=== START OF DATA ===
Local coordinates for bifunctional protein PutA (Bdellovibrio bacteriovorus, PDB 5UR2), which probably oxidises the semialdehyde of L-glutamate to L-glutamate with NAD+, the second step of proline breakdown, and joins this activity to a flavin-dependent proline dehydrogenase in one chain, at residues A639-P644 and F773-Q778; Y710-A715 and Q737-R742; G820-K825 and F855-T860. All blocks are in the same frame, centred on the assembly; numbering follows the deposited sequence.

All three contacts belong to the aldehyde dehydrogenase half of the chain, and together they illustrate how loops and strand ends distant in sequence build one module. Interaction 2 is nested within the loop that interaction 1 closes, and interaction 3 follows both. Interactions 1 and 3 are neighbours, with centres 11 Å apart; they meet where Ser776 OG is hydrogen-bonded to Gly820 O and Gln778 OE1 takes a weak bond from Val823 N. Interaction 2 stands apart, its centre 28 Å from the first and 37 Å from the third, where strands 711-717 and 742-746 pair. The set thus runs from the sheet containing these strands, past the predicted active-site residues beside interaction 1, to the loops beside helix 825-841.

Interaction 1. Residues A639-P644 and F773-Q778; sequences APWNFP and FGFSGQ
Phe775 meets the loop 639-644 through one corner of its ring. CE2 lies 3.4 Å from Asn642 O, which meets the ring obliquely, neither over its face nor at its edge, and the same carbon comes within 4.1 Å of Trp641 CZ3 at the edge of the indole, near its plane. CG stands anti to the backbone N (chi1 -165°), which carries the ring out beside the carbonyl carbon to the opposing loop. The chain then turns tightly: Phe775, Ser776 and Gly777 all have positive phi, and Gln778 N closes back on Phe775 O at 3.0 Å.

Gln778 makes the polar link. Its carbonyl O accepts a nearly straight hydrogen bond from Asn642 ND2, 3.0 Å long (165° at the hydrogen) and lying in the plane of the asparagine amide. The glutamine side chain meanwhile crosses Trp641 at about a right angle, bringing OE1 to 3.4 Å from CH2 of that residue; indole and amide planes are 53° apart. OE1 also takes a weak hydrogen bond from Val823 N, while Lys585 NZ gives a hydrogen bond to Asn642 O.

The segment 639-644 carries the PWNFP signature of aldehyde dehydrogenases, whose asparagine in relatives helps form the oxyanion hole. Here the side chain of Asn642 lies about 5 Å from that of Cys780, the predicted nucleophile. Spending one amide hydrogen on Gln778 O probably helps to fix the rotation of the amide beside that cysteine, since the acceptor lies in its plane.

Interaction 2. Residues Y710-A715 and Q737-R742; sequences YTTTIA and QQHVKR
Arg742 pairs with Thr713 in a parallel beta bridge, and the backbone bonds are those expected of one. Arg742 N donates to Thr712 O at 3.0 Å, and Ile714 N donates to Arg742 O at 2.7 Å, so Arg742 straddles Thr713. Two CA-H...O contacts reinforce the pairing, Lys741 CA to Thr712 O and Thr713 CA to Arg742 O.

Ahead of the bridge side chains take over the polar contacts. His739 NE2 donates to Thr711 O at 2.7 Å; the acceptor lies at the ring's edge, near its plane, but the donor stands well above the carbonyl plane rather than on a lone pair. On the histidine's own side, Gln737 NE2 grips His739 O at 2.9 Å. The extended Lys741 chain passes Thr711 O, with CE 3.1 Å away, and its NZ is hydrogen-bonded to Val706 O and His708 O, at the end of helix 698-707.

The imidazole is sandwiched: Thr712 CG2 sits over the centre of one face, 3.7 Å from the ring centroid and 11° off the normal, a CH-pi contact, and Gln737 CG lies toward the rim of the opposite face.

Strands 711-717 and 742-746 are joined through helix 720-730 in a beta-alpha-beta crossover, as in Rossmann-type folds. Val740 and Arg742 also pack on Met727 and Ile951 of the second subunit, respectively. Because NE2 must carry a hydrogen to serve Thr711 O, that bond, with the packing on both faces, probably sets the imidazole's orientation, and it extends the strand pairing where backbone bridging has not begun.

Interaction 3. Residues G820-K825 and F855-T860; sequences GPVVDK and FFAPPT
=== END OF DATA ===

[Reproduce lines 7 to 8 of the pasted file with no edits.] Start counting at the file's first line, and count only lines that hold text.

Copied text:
Interaction 2. Residues Y710-A715 and Q737-R742; sequences YTTTIA and QQHVKR
Arg742 pairs with Thr713 in a parallel beta bridge, and the backbone bonds are those expected of one. Arg742 N donates to Thr712 O at 3.0 Å, and Ile714 N donates to Arg742 O at 2.7 Å, so Arg742 straddles Thr713. Two CA-H...O contacts reinforce the pairing, Lys741 CA to Thr712 O and Thr713 CA to Arg742 O.